It seems like it should be easy to answer the question, “Are you depressed?” But the reality is depression looks different from one person to the next.
Not all depression looks the same
For some people, depression includes the traditional symptoms of sadness, tearfulness, low energy, and hopelessness. For others, the primary symptom is “not caring” or a loss of interest in things they used to enjoy. Still others describe their mood as irritable.
Some people sleep for long periods or have trouble getting out of bed; others lie awake at night, wishing sleep would come. Some people are hit by a big change in appetite and/or weight, while others experience few physical symptoms.
Some people are no longer able to manage their work and family responsibilities, while others keep up with their obligations despite not feeling like themselves.
Still others have such significant anxiety that they don’t realize they are also depressed.
Other important points to consider
If you are trying to determine whether the term “depression” applies to you, keep in mind a few other important points:
- The symptoms of depression exist on a continuum. If your low mood is a -3 or a -4, rather than a -10, your mood is still reducing your enjoyment of life. Similarly, some people don’t meet diagnostic criteria for “major depression,” but their milder depression symptoms still decrease their life satisfaction.
- Sometimes the symptoms of depression settle in gradually over time, and people fail to notice how much worse they are feeling compared to a point in their lives when they were feeling better.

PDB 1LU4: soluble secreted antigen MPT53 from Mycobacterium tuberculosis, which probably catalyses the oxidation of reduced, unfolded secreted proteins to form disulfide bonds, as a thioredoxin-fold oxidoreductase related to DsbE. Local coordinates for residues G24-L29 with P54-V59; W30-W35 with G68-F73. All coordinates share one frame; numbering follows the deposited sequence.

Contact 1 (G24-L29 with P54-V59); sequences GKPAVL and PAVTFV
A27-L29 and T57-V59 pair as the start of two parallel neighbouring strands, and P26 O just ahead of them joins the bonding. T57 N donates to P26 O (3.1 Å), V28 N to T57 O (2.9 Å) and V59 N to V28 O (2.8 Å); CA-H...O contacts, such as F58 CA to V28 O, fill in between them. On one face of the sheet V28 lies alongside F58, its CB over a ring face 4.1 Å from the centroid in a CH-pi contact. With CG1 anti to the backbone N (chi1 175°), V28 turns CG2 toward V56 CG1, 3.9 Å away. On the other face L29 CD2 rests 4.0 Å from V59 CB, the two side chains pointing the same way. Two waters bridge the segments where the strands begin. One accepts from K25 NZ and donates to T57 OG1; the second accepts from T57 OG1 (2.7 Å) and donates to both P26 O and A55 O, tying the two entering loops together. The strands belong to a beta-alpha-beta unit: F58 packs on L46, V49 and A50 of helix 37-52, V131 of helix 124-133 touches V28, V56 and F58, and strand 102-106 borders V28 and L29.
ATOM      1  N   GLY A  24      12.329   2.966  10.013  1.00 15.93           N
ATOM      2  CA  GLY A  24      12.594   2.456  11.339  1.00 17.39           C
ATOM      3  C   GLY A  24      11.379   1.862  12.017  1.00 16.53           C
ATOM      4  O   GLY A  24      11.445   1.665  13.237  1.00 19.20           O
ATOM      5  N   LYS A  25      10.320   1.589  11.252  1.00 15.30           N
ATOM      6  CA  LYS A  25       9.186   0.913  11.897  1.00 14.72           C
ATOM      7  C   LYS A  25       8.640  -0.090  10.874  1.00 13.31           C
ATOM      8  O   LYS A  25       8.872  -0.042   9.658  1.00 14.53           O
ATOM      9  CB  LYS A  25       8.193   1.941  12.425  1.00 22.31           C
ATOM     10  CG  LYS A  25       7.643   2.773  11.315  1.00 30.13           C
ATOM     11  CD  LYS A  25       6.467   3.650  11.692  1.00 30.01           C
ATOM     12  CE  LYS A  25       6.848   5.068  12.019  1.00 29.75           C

- It’s important to get help before your symptoms become severe. As you’ve probably noticed, depression can make it harder to take action. Don’t wait for the depression to worsen before you seek help.
Finally, if you are feeling hopeless, know that hopelessness is a symptom of depression. Feeling hopeless does not mean your situation is actually hopeless; it means you are depressed. The feeling of hopelessness will go away as your depression lifts; and, you will start to see options and alternatives that didn’t seem possible while you were depressed.
Don’t trust the feeling of hopelessness, as it is a product of the depression and not a good predictor of your future. Seek help from a professional. If you don’t feel able to do that, talk to a friend, family member, clergy, or anyone else who will listen.
Most of all know that you are not alone and that there people who can help.
I hope you will reach out and give therapy a try. I am confident that together we can get you to a point where you are feeling better.